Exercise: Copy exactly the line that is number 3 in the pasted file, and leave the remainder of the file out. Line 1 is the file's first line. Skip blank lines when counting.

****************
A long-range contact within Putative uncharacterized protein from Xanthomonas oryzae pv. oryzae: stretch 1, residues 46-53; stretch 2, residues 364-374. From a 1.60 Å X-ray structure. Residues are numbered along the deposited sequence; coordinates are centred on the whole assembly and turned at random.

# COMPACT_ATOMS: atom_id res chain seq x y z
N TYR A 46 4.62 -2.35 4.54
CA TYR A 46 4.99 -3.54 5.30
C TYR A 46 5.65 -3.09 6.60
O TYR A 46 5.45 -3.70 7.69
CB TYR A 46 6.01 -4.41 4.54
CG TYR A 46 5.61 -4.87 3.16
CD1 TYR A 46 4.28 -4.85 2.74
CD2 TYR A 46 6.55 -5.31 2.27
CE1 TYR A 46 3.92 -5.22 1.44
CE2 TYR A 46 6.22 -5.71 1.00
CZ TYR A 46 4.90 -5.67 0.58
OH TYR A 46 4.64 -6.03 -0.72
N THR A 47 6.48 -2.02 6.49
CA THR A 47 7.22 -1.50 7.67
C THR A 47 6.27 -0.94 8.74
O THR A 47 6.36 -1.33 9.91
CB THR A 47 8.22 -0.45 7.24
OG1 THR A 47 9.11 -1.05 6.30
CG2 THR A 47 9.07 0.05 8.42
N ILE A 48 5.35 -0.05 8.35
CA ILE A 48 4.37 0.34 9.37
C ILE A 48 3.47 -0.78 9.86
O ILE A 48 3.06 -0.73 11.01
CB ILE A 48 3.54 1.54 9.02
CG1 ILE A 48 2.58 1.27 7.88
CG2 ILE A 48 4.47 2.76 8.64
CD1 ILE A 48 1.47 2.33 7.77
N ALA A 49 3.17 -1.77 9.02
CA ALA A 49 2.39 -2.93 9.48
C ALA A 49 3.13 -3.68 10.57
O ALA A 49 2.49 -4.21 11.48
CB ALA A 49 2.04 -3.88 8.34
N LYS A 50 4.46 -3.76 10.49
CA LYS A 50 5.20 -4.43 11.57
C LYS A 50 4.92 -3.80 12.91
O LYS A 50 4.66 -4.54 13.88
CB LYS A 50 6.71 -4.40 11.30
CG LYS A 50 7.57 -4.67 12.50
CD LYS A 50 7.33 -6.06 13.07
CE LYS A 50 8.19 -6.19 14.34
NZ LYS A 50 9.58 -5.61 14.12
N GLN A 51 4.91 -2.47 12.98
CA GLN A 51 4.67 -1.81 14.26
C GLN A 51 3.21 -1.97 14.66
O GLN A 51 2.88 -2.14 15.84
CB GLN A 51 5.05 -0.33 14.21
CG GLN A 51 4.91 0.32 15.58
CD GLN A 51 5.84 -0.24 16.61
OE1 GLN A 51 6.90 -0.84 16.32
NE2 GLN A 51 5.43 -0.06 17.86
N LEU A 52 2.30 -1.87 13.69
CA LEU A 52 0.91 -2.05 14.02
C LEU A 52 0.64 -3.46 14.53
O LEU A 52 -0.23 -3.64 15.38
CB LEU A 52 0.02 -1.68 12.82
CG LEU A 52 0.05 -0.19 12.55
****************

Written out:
N TYR A 46 4.62 -2.35 4.54